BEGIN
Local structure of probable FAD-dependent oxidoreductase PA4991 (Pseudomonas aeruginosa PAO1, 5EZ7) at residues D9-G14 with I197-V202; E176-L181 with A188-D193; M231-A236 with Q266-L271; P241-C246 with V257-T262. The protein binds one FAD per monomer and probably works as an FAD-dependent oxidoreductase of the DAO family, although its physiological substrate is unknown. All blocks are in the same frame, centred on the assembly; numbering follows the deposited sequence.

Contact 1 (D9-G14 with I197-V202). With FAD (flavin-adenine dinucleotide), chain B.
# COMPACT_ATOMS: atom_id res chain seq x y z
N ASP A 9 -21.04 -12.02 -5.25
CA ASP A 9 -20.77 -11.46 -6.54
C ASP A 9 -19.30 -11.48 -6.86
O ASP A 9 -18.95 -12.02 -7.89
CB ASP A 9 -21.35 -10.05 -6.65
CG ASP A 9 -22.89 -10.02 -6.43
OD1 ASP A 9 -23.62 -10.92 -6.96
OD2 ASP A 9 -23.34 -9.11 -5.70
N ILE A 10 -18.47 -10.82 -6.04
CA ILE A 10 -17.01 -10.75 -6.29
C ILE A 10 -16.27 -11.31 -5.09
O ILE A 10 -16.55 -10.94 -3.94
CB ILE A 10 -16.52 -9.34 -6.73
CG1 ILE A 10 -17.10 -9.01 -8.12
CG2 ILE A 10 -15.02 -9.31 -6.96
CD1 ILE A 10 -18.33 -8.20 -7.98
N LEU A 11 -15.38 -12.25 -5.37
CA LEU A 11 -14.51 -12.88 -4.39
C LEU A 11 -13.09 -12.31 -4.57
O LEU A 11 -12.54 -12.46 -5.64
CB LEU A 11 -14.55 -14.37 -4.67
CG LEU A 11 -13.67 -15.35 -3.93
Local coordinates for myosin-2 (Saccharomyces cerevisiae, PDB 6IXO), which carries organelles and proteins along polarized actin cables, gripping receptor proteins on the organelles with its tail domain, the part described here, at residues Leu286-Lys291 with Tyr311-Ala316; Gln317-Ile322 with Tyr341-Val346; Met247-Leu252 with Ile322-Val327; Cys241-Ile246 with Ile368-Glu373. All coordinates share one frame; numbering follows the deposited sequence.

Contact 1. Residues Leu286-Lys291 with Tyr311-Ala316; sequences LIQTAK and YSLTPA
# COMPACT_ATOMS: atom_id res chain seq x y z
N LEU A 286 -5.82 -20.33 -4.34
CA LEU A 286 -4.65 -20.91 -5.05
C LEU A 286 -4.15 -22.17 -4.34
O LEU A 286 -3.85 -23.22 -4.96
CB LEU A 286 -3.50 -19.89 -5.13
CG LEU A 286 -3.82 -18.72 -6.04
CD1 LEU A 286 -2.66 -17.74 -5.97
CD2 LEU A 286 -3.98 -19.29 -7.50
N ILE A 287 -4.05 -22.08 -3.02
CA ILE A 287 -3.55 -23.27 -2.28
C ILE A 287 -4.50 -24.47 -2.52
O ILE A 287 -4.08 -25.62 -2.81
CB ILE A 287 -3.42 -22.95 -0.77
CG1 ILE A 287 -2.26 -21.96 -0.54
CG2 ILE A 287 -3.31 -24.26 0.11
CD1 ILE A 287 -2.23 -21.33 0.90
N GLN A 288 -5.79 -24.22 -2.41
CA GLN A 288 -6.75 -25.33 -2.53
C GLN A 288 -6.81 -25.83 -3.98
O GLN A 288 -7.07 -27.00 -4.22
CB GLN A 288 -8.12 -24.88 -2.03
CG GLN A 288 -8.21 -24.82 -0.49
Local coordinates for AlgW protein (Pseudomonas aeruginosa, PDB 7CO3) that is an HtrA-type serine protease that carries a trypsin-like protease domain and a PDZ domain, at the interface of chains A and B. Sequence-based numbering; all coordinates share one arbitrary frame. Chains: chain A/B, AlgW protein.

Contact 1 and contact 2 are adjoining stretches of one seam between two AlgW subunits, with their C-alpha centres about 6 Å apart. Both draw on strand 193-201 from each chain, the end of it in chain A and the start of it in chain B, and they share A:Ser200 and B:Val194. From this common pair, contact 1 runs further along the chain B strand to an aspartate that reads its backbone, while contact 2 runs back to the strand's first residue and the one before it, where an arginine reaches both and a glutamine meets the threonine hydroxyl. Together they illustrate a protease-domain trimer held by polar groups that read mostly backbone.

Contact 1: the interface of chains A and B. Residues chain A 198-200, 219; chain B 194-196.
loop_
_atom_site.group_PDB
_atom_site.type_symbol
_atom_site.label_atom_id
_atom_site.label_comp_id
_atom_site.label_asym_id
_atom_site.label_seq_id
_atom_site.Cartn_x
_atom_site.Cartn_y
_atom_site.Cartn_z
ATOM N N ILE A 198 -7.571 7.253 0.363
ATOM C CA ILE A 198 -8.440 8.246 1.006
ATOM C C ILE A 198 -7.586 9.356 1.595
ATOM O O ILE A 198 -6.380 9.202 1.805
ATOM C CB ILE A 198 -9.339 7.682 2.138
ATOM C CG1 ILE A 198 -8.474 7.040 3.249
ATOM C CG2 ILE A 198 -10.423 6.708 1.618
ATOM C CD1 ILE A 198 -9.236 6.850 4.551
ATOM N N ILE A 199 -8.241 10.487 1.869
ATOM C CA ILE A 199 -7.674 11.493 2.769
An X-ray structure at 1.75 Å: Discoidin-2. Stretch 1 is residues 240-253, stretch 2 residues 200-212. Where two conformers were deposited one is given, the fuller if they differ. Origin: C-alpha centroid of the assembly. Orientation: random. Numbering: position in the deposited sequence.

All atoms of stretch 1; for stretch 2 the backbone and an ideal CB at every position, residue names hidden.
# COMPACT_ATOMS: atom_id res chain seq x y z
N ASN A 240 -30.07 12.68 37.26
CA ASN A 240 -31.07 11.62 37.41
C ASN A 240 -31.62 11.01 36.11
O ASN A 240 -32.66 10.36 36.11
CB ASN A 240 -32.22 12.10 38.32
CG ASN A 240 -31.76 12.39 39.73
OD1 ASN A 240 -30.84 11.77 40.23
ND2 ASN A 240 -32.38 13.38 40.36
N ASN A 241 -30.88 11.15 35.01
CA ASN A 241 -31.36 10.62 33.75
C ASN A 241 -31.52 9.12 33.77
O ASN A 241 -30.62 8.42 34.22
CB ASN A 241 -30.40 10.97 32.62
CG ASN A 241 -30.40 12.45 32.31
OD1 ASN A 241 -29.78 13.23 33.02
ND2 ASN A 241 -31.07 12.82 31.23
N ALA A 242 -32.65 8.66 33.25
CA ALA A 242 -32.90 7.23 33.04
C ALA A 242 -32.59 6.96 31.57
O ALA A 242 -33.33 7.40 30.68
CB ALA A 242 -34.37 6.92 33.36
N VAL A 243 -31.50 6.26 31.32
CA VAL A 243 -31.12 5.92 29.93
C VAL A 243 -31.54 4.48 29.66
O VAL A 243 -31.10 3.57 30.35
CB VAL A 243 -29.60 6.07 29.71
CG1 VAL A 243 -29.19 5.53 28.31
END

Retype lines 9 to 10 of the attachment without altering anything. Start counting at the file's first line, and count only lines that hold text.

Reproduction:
CG ASP A 9 -22.89 -10.02 -6.43
OD1 ASP A 9 -23.62 -10.92 -6.96